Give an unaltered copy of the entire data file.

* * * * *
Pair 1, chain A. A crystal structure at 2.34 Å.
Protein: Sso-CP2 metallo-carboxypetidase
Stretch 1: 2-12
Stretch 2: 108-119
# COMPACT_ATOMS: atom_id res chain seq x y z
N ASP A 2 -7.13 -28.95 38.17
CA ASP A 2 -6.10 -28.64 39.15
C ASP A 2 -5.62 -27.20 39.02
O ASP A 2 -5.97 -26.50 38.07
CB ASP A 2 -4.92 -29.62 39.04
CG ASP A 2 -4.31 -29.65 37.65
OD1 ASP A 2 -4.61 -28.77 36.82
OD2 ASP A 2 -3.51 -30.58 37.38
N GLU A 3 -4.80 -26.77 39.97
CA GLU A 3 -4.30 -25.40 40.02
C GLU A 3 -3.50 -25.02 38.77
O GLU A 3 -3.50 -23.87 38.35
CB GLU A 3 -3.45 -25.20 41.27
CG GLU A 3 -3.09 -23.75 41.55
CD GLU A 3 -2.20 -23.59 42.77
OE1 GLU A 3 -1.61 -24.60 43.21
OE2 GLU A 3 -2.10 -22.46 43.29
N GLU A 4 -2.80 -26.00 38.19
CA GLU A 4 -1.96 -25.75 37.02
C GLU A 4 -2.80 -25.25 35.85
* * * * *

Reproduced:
Pair 1, chain A. A crystal structure at 2.34 Å.
Protein: Sso-CP2 metallo-carboxypetidase
Stretch 1: 2-12
Stretch 2: 108-119
# COMPACT_ATOMS: atom_id res chain seq x y z
N ASP A 2 -7.13 -28.95 38.17
CA ASP A 2 -6.10 -28.64 39.15
C ASP A 2 -5.62 -27.20 39.02
O ASP A 2 -5.97 -26.50 38.07
CB ASP A 2 -4.92 -29.62 39.04
CG ASP A 2 -4.31 -29.65 37.65
OD1 ASP A 2 -4.61 -28.77 36.82
OD2 ASP A 2 -3.51 -30.58 37.38
N GLU A 3 -4.80 -26.77 39.97
CA GLU A 3 -4.30 -25.40 40.02
C GLU A 3 -3.50 -25.02 38.77
O GLU A 3 -3.50 -23.87 38.35
CB GLU A 3 -3.45 -25.20 41.27
CG GLU A 3 -3.09 -23.75 41.55
CD GLU A 3 -2.20 -23.59 42.77
OE1 GLU A 3 -1.61 -24.60 43.21
OE2 GLU A 3 -2.10 -22.46 43.29
N GLU A 4 -2.80 -26.00 38.19
CA GLU A 4 -1.96 -25.75 37.02
C GLU A 4 -2.80 -25.25 35.85